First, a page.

... Here I am stuck in the middle with you (with apologies to Stealers Wheel).
I started thinking recently that cloud might be forking, into 1) Containers, with their ultimate portability, and 2) PaaS with its built-in vendor value. But it turns out that it’s not quite that simple.
Most of the recent discussion of cloud has been coming from the business angle, encouraging users to embrace the more sophisticated services being offered by Public Cloud providers so as to achieve value faster, and with easier on-going management.
All kinds of lock-in
SaaS and PaaS are all about rapid business value and ease of ownership, but the downside is vendor lock-in, and it’s usually true that the more business value a service provides, the more it locks you in.
At an IaaS layer it’s relatively easy to copy your VM to and from Azure and AWS should one or other provider start to annoy you for any reason. e.g. Moving an Oracle database server on Azure to an Oracle Database server on AWS.
When it comes to PaaS there is a lot more talk of lock-in, e.g. if I have data in Azure SQL Data Warehouse and I want to move to AWS RedShift, then I have quite a lot more work on my hands. However, it’s arguably not a lot more than if I wanted to move from Oracle on IaaS to Green Plum on IaaS, or if I start using Cloud vendor tools to manage my IaaS more efficiently. There’s a lock-in lurking around every corner.
SaaS takes lock-in a lot further. Anyone who has ever tried to change ERP systems can tell you that it’s a pretty significant project, yet avoiding application lock-in is not something I have ever seen buyers focus on. The focus is always on the business value over a time horizon that is unlikely to include replacement of the app.
Portability and continuous delivery
Both VMs and Containers offer portability, but Containers are more portable and a lot easier to own. You can’t use Containers as a direct substitute for every VM however, because Containers are inherently non-persistent. They’re only suitable for stateless services like app servers, web servers etc. In some cases that might even mean that an app is best deployed as a mix of Containers and VMs.
Perhaps the greatest advantage Containers have over VMs is that you never need to update or modify a running Container. There’s no more live system patching or upgrades. If you want to change something inside a Container, you update the image, and tools like Docker and AWS Elastic Container Services (ECS) will automatically deploy new Containers and squish the old ones like expendable insects.
Container images are made up of layers and are not like the monoliths that are usually associated with VMs. The ease of changing a layer, then squishing and re-spawning a container also makes them ideal for use in continuous software delivery environments.
With automatic image deployment you also avoid the old problem of having multiple VMs that are supposed to be the same but actually end up being slightly different. So Containers also make it less likely that you’d need layered tools like Puppet to manage consistency.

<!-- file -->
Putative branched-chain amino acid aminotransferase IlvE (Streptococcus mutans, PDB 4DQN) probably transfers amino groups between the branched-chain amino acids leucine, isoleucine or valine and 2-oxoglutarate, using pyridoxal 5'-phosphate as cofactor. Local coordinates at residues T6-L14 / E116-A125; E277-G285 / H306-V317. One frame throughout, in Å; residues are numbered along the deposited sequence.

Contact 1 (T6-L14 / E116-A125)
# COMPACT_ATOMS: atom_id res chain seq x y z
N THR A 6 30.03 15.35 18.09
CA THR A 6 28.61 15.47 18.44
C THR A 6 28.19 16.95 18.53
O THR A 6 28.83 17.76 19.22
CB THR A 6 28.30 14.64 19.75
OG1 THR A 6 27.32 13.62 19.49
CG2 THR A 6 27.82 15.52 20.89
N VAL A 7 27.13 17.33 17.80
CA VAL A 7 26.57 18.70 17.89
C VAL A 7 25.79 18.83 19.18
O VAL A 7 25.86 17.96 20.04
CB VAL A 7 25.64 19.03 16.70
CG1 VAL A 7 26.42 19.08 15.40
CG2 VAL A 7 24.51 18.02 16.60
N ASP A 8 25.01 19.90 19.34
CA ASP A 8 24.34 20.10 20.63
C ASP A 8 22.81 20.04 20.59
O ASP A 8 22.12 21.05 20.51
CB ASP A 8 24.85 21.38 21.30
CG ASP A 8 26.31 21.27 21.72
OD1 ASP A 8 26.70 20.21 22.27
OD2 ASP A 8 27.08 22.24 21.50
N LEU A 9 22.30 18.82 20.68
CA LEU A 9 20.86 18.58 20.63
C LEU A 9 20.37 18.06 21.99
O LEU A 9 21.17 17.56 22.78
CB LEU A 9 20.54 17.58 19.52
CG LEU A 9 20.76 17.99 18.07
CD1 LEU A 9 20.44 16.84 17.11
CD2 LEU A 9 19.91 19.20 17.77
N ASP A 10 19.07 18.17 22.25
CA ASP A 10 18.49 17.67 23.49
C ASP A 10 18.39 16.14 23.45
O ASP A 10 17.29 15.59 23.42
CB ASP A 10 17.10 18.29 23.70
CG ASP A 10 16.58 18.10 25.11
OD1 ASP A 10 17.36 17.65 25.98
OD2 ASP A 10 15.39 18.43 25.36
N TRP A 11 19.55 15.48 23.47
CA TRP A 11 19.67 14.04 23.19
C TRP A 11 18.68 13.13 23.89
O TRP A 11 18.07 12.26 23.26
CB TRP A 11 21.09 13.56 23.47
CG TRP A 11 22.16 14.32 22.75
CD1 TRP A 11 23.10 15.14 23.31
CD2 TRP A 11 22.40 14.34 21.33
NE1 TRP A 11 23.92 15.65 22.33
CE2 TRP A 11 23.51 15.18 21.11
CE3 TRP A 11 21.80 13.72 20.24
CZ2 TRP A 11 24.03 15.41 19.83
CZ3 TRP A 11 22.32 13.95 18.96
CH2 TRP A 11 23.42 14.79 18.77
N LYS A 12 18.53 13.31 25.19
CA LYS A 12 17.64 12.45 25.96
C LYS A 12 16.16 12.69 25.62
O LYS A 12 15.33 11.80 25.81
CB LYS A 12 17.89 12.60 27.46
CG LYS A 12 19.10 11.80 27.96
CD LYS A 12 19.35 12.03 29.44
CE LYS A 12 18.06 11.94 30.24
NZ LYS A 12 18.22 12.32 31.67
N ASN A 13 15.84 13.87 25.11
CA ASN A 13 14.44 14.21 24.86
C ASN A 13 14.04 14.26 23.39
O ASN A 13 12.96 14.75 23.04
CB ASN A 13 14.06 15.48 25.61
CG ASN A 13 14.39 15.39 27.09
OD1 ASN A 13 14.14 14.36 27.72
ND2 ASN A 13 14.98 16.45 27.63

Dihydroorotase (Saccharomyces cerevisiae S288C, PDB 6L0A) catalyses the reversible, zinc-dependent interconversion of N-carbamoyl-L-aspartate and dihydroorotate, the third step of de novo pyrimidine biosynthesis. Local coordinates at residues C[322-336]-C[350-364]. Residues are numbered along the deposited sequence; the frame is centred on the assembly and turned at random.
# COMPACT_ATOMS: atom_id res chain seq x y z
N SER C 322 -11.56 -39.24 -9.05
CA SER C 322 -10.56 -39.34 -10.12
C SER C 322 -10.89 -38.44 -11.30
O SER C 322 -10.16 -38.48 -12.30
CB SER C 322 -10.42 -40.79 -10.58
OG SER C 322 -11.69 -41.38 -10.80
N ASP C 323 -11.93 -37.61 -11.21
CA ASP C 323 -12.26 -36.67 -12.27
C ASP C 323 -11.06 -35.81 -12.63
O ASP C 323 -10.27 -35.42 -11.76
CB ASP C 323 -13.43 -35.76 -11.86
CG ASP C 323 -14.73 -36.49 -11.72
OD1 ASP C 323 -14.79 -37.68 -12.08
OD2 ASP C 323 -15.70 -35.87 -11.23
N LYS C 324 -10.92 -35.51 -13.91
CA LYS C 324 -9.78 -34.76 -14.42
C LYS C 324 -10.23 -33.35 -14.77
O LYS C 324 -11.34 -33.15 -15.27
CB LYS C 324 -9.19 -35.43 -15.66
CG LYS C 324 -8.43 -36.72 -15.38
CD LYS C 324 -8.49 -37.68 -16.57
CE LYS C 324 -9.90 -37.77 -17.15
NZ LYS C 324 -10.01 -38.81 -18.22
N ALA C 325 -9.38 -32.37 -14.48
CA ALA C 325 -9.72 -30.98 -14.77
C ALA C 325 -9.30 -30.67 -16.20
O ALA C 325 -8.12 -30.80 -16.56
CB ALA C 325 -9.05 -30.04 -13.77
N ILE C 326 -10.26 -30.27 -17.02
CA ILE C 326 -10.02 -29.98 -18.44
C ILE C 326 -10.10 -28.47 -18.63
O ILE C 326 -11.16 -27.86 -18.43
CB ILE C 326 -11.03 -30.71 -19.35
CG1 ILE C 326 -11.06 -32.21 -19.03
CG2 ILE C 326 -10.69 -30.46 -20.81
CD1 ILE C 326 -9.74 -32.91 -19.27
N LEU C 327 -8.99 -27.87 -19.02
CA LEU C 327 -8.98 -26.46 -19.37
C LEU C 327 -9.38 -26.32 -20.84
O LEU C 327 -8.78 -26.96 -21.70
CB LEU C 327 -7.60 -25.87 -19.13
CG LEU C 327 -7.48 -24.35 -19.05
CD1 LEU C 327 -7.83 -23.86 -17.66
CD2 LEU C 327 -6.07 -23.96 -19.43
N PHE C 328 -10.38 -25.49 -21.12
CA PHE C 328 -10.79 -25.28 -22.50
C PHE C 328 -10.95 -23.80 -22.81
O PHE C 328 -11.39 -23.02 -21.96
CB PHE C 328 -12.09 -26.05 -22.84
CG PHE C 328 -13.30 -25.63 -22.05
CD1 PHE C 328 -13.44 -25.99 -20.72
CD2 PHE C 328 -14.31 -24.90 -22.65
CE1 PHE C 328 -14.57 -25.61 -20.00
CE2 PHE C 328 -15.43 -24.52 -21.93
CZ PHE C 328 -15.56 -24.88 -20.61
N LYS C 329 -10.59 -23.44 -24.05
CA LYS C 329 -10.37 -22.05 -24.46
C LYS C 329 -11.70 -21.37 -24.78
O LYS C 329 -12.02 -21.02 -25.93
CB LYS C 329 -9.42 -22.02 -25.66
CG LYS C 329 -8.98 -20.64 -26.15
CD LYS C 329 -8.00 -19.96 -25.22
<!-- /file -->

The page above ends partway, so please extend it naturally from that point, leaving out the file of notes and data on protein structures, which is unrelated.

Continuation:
With the idea in my head that Containers were portable transient insects and PaaS services were high-value locked-in pets, you can see why it seemed to me at first that the Cloud was forking. But it occurred to me that if I use tools like AWS ECS to maximise the value of Containers then I’m using PaaS anyway, and then I also started to think about data…
About two years ago I had a customer describe their vision of a completely non-persistent environment, and I didn’t understand Containers at the time, but what I did understand was that data needs to be persistent and consistent.
If I’m going to be nervous about any part of my infrastructure stack it will be the database, and I’m not sure I’m comfortable treating database servers like squishable insects in the same way that I can with app servers.
While it’s true that there are synchronous clustering techniques designed to make databases container-ready, it’s not a fully mature field. I’m going to look deeper into this in the future, but meanwhile it turns out that the ideal back-end for your containers is probably a PaaS database service like Azure SQL or Amazon RDS.
Bringing it all together
So how does my Container solution look now? It looks like it uses Containers, and Vendor-PaaS for orchestration and more Vendor-PaaS for making the database end of things simple, and maybe even some IaaS for other persistent components.
So like so many things, it’s not “either/or” but rather it’s “all of the above”. A place for everything and everything in its place.
But one thing I am now very clear on is that the core value of Containers is simple, automated management of many non-persistent servers, and an easy step into continuous delivery.
What are your thoughts on Containers or PaaS, or a combination of the two? Is anyone out there having any success and interested in sharing their thoughts or tips?